|May, 1989, signed a purchase agreement for $289,950. for a 3X2 Calif fixer upper in a middle class neighborhood in Santa Clara, CA. This sale defined the peak of the local housing market for the next 5 years at least.<g> I put down something north of $100K, mortgaged the rest. Two years later, in the 1991 doldrums the housing market had cratered and my home's value had declined to about $210K. Sorta wiped out most of my equity, right? |
This scenario wasn't devastating to you because you got lucky and rode a one-time boom in silicon valley during the 90s that resulted in 1)a contractor workforce with extremely high salaries, 2)astronomical stock option gains, 3)even tighter housing demands as companies hired more as a result of 1 and 2.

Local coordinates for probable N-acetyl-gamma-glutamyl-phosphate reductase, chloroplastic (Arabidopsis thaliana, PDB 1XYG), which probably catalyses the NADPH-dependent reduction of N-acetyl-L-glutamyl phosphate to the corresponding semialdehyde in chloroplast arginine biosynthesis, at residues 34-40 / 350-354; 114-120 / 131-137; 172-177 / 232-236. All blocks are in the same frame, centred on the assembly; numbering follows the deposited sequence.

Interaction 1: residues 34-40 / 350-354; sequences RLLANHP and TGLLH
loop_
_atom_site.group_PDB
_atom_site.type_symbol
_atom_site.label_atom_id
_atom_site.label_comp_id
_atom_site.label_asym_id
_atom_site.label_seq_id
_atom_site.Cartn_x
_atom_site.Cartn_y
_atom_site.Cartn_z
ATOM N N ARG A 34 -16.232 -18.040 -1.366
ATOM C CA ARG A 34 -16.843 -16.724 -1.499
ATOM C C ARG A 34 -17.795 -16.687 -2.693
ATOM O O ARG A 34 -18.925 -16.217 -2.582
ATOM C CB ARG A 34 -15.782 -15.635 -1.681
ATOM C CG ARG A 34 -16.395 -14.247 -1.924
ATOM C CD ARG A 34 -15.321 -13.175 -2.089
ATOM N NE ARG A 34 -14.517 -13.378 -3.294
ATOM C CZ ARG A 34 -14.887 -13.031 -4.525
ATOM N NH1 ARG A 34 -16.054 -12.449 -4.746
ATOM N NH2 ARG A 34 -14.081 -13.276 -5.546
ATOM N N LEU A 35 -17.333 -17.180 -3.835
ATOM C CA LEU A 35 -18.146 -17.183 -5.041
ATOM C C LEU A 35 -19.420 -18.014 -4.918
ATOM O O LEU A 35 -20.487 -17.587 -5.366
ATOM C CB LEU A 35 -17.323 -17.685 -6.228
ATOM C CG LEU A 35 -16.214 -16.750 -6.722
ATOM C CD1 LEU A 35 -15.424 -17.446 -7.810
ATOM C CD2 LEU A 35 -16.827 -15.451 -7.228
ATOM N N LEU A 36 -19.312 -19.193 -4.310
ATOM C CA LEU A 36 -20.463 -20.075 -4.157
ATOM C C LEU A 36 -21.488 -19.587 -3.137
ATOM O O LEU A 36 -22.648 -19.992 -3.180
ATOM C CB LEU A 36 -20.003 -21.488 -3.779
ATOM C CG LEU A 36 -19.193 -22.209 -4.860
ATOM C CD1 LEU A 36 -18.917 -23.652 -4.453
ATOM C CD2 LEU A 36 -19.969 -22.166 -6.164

SV has these things going against it now-
- tremendous rental capacity added in the 90s to handle the boom, most of it empty now- why buy an overpriced condo?
- current trend is to move IT workers offshore, not bring them in... less people
- above trend eliminates many of the contracting salaries and puts a downward bias for the people still here
- stock market, who knows but options expensing momentum means far fewer options and opportunities to get rich in SV
We all know housing in SV is overpriced. The question is, why was it so expensive and can it continue to hold. A lot of factors are working against high priced RE now.
I have friends who have lost 40% on their high priced hillsborough homes even though it declines like that don't show up in the statistics. This is in the 1mm range. THey lost 2/3 of their equity just like you did and its fairly devastating for them since their jobs are being moved to india. What will it take for this house to go from its 2000 peak price of say 1.3mm to 2mm, a similar rise that you experienced with your house in the 90s? Not moving 100K jobs offshore, thats for sure.